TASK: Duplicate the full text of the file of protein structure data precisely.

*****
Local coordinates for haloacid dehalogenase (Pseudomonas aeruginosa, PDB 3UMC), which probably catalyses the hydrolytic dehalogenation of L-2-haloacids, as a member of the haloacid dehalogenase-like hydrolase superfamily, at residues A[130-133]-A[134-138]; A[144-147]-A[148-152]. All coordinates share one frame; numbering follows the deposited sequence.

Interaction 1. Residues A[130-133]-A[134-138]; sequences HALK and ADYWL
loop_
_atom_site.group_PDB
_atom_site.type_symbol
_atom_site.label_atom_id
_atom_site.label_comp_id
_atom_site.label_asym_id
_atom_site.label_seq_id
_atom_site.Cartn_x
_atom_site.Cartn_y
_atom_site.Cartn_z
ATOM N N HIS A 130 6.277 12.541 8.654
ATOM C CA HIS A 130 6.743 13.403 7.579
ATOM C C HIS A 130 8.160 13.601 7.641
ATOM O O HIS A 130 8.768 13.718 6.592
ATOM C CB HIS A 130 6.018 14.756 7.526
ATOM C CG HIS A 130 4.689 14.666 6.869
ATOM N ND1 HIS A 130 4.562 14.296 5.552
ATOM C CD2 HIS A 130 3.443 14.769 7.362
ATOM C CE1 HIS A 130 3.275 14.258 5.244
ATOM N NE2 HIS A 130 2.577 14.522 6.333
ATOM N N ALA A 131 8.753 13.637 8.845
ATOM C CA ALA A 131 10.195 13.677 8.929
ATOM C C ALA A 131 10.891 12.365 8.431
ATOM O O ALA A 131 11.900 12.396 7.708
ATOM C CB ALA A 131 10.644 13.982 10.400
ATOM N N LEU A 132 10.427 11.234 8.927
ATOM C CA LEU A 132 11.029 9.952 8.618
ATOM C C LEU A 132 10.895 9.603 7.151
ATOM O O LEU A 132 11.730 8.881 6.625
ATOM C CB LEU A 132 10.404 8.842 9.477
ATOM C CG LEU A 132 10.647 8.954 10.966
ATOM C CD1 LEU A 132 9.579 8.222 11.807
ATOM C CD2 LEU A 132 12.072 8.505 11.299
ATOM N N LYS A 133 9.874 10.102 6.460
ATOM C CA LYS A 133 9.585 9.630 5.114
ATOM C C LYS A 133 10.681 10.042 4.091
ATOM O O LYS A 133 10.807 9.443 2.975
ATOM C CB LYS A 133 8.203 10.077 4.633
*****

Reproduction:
Local coordinates for haloacid dehalogenase (Pseudomonas aeruginosa, PDB 3UMC), which probably catalyses the hydrolytic dehalogenation of L-2-haloacids, as a member of the haloacid dehalogenase-like hydrolase superfamily, at residues A[130-133]-A[134-138]; A[144-147]-A[148-152]. All coordinates share one frame; numbering follows the deposited sequence.

Interaction 1. Residues A[130-133]-A[134-138]; sequences HALK and ADYWL
loop_
_atom_site.group_PDB
_atom_site.type_symbol
_atom_site.label_atom_id
_atom_site.label_comp_id
_atom_site.label_asym_id
_atom_site.label_seq_id
_atom_site.Cartn_x
_atom_site.Cartn_y
_atom_site.Cartn_z
ATOM N N HIS A 130 6.277 12.541 8.654
ATOM C CA HIS A 130 6.743 13.403 7.579
ATOM C C HIS A 130 8.160 13.601 7.641
ATOM O O HIS A 130 8.768 13.718 6.592
ATOM C CB HIS A 130 6.018 14.756 7.526
ATOM C CG HIS A 130 4.689 14.666 6.869
ATOM N ND1 HIS A 130 4.562 14.296 5.552
ATOM C CD2 HIS A 130 3.443 14.769 7.362
ATOM C CE1 HIS A 130 3.275 14.258 5.244
ATOM N NE2 HIS A 130 2.577 14.522 6.333
ATOM N N ALA A 131 8.753 13.637 8.845
ATOM C CA ALA A 131 10.195 13.677 8.929
ATOM C C ALA A 131 10.891 12.365 8.431
ATOM O O ALA A 131 11.900 12.396 7.708
ATOM C CB ALA A 131 10.644 13.982 10.400
ATOM N N LEU A 132 10.427 11.234 8.927
ATOM C CA LEU A 132 11.029 9.952 8.618
ATOM C C LEU A 132 10.895 9.603 7.151
ATOM O O LEU A 132 11.730 8.881 6.625
ATOM C CB LEU A 132 10.404 8.842 9.477
ATOM C CG LEU A 132 10.647 8.954 10.966
ATOM C CD1 LEU A 132 9.579 8.222 11.807
ATOM C CD2 LEU A 132 12.072 8.505 11.299
ATOM N N LYS A 133 9.874 10.102 6.460
ATOM C CA LYS A 133 9.585 9.630 5.114
ATOM C C LYS A 133 10.681 10.042 4.091
ATOM O O LYS A 133 10.807 9.443 2.975
ATOM C CB LYS A 133 8.203 10.077 4.633